Mauricio stands tall and open at the plate, holding his hands high and wrapping his bat behind his head. He swings with a moderate leg kick, using a long-levered swing that utilizes an efficient bat path through the zone and a loose finish. Mauricio has a propensity to swing at bad pitches, owing to an aggressive approach at the plate and a still-developing eye for spin. When he is able to make solid contact, his above-average bat speed and natural strength allow him to punish balls, but his approach and struggles to recognize spin have led to too many weak grounders or pop ups. Through the beginning of this past week, Mauricio averaged a 91 MPH exit velocity in 377 total batted ball events and a 97.9 MPH exit velocity on all hits. His singles averaged 94.5 MPH, his doubles 101 MPH, his triples 104.3 MPH, and his home runs 105.9 MPH. He logged 116 batted ball events with exit velocities over 100 MPH, 78 above 105 MPH, and 30 above 110 MPH, with his high water mark of the season being 116 MPH, a single off of Lehigh Valley IronPigs reliever Tyler McKay. A switch hitter, Mauricio has consistently been a better hitter from his left-side than his right

His aggressive approach and questionable swing decisions have held him back to a degree since physically maturing and coming into his own in 2021. Against fastballs (four-seam, two-seam, sinkers, and cutters), he is batting .347 with a .581 slugging percentage (883 pitches). Against changeups, he is batting .260 with a .402 slugging percentage (425 pitches). Against sliders, he is batting .235 with a .482 slugging percentage (358 pitches). Against curveballs, he is batting .133 with a .333 (162 pitches). His Whiff/Swing rate with fastballs (17.5%) is almost half what it is against changeups (26.9%), sliders, (34.5%), and curveballs (36.9%). Conversely, he too-often swings and makes poor contact against changeups, sliders, and curveballs, evidenced by the larger amount of ground balls or pop-ups per ball in play as opposed to fastballs. His GB% in 2023 has been roughly 10% higher than MLB league average, his FB% roughly 10% lower than MLB league average, and his IFFB% roughly 10% higher than league average.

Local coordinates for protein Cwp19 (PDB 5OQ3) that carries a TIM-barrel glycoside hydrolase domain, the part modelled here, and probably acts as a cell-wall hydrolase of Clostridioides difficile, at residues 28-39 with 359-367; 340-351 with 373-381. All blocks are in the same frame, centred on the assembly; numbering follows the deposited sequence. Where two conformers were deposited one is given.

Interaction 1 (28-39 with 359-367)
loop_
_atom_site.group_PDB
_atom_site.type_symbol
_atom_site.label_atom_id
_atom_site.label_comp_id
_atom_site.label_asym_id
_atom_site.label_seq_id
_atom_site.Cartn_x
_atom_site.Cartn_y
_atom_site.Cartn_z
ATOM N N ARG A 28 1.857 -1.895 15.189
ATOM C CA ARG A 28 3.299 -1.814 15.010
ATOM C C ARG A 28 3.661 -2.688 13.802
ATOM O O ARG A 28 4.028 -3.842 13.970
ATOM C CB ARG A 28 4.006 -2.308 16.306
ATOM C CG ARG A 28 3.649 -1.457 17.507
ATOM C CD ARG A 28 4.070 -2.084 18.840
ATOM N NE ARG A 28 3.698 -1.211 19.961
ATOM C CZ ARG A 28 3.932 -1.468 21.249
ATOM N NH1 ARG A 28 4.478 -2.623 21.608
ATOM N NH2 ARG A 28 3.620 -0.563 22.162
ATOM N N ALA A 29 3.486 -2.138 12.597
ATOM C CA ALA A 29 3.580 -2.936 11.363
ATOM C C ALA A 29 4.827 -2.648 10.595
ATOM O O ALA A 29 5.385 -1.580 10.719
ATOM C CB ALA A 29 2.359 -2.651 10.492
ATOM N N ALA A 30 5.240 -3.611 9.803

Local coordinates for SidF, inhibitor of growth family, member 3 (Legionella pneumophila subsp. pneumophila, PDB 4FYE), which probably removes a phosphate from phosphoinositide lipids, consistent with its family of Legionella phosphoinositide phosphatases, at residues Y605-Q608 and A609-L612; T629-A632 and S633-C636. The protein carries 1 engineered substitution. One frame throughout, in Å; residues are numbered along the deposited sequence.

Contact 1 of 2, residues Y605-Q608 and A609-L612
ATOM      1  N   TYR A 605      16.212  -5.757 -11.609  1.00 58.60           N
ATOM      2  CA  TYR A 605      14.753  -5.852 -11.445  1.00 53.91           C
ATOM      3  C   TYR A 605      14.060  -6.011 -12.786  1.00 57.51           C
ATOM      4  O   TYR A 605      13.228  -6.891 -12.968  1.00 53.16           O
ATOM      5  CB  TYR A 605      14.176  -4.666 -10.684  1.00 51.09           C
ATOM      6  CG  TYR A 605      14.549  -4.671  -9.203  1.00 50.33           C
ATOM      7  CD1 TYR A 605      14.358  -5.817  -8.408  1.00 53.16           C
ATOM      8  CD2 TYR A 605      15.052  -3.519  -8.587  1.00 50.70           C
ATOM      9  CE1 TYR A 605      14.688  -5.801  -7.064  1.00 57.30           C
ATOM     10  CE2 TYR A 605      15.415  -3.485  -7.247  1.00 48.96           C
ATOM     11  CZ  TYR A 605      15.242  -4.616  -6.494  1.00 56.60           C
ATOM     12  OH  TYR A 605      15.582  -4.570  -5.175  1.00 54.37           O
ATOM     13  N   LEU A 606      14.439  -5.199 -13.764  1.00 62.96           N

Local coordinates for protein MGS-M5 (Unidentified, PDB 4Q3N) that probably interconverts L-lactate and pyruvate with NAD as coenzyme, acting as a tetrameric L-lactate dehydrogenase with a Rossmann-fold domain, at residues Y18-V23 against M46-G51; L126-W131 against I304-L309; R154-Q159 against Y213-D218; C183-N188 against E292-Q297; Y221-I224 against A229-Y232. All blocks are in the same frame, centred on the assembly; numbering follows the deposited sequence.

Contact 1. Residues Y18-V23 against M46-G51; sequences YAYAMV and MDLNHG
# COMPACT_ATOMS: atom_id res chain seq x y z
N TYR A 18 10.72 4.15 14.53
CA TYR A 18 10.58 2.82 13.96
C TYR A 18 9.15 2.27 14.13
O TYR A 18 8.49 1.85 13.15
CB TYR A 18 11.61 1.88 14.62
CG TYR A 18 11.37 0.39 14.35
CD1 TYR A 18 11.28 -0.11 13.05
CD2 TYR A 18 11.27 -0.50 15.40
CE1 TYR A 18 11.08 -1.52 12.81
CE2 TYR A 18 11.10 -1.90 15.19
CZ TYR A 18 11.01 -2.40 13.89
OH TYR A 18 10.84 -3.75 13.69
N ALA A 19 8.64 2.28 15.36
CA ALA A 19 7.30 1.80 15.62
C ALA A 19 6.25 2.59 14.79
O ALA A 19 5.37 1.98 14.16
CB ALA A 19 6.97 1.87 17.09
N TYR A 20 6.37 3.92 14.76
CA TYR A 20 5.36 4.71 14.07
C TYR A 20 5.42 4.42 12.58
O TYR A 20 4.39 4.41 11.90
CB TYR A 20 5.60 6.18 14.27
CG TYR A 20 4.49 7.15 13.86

Defensively, Mauricio has all the tools to play an above-average shortstop, conceptually. He reads the ball off the bat well and has a quick first step as a result, has soft hands, a quick transfer, and a plus arm. Prior to his 2021 physical growth, he occasionally suffered from defensive yips, but since returning to the field much more filled in, his defensive actions have become a bit more problematic, mechanical and wooden. After never having had him play anywhere else besides for shortstop prior to this season, the Mets shifted Mauricio primarily to second base this season, and he has gotten playing time at third base and left field this season, in addition to short. At third base, he has looked uncomfortable with quick reaction plays and ranging to his left. In the outfield, his routes to the ball are raw and need work. None of that is an indictment on Mauricio; it was apparent as far back as 2021 that Mauricio’s actions were getting clunky at short, and that his future was most likely at another position- especially with Francisco Lindor under contract for the next decade. The organization, for many reasons, was hesitant to move Mauricio to another position until this season, but had they done so earlier, the growing pains he is going through now and learning he is doing now likely would have ended and Mauricio more proficient at another position. Mauricio likely has the capability to improve as a third baseman and/or as an outfielder, but simply needs more time to learn the ins-and-outs of the position and get more comfortable.